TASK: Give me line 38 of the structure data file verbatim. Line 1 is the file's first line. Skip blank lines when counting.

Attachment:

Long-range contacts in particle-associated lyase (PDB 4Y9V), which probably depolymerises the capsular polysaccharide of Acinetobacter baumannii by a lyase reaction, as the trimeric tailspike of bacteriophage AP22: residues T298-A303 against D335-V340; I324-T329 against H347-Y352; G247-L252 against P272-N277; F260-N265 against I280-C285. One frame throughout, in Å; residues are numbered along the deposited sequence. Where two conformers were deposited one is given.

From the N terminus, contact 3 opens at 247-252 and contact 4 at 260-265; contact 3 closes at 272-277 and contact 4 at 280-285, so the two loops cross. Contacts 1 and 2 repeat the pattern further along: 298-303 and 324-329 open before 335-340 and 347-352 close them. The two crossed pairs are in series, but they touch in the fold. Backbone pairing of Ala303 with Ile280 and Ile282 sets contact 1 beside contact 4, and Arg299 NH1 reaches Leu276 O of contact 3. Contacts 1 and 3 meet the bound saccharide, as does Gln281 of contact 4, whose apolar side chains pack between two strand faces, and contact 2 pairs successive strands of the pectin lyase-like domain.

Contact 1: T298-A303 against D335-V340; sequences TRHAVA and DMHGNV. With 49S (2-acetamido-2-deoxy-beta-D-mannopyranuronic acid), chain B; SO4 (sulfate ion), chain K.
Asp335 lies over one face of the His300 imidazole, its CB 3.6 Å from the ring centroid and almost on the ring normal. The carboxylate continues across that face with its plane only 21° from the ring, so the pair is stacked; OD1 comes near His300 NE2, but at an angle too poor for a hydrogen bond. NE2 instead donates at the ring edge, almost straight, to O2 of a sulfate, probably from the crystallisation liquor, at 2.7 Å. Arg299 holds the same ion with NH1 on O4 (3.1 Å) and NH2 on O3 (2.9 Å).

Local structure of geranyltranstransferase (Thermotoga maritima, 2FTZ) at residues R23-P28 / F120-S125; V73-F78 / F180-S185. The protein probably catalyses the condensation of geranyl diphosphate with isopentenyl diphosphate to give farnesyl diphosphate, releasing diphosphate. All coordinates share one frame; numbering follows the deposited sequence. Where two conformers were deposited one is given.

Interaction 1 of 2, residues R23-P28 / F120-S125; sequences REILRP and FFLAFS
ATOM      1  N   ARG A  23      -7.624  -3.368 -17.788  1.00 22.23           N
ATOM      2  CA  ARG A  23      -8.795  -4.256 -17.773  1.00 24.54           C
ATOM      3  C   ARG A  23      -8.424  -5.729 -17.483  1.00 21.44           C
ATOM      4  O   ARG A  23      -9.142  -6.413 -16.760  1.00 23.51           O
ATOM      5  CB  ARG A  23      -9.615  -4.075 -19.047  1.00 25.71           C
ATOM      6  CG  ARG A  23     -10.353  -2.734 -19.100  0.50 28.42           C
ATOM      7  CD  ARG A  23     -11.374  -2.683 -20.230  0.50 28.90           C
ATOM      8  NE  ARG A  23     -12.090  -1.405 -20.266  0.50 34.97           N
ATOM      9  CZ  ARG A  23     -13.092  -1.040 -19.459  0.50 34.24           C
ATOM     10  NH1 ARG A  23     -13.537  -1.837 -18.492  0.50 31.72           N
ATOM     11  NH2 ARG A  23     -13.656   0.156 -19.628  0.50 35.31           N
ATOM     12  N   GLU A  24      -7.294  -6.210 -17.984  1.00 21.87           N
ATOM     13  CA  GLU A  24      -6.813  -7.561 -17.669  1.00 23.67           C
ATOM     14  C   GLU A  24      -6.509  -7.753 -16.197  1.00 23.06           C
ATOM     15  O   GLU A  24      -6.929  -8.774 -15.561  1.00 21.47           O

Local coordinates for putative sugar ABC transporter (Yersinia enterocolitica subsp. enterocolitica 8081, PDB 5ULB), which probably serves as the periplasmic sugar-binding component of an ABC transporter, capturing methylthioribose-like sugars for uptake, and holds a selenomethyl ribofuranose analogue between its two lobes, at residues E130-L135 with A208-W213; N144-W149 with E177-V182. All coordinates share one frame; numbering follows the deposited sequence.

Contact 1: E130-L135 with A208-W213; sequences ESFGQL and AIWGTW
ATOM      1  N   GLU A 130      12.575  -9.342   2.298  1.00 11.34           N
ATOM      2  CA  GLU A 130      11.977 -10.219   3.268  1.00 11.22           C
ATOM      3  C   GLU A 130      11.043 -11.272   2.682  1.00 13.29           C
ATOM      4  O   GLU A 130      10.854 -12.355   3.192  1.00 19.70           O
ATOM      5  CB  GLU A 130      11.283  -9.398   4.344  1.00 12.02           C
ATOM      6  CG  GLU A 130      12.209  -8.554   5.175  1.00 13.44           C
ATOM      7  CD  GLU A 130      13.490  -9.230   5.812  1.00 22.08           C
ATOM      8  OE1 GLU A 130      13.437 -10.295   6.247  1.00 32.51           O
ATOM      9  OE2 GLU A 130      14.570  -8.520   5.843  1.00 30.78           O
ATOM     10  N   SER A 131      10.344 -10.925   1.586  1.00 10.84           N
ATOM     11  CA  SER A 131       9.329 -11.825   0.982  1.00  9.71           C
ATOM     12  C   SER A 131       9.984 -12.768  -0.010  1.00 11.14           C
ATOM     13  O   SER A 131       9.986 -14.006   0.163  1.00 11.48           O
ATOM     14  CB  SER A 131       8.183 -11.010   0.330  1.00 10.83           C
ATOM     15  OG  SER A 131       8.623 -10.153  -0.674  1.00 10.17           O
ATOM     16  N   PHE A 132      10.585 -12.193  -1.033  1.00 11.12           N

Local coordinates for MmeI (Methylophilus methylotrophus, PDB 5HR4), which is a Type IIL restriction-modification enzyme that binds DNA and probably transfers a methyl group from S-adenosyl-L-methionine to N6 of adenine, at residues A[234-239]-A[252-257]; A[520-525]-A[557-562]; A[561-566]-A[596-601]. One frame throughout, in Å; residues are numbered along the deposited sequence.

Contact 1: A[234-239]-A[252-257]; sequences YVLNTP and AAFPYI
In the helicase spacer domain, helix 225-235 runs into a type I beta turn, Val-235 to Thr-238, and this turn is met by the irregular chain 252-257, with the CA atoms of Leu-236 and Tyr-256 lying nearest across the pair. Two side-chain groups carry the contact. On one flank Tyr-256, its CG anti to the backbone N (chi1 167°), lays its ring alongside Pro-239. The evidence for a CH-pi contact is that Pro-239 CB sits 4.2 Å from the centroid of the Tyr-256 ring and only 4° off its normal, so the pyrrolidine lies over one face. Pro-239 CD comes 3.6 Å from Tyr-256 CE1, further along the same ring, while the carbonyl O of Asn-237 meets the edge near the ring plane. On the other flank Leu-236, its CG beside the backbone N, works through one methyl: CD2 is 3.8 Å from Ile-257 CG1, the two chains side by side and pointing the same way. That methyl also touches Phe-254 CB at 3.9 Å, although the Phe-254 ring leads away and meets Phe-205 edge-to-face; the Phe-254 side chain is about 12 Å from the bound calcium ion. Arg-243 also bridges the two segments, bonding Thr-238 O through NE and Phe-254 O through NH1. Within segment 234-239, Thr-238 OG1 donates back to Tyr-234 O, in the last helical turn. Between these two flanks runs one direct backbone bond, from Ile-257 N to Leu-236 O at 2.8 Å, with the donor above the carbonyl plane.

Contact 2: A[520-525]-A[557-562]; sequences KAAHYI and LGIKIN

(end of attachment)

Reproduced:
ATOM     15  OG  SER A 131       8.623 -10.153  -0.674  1.00 10.17           O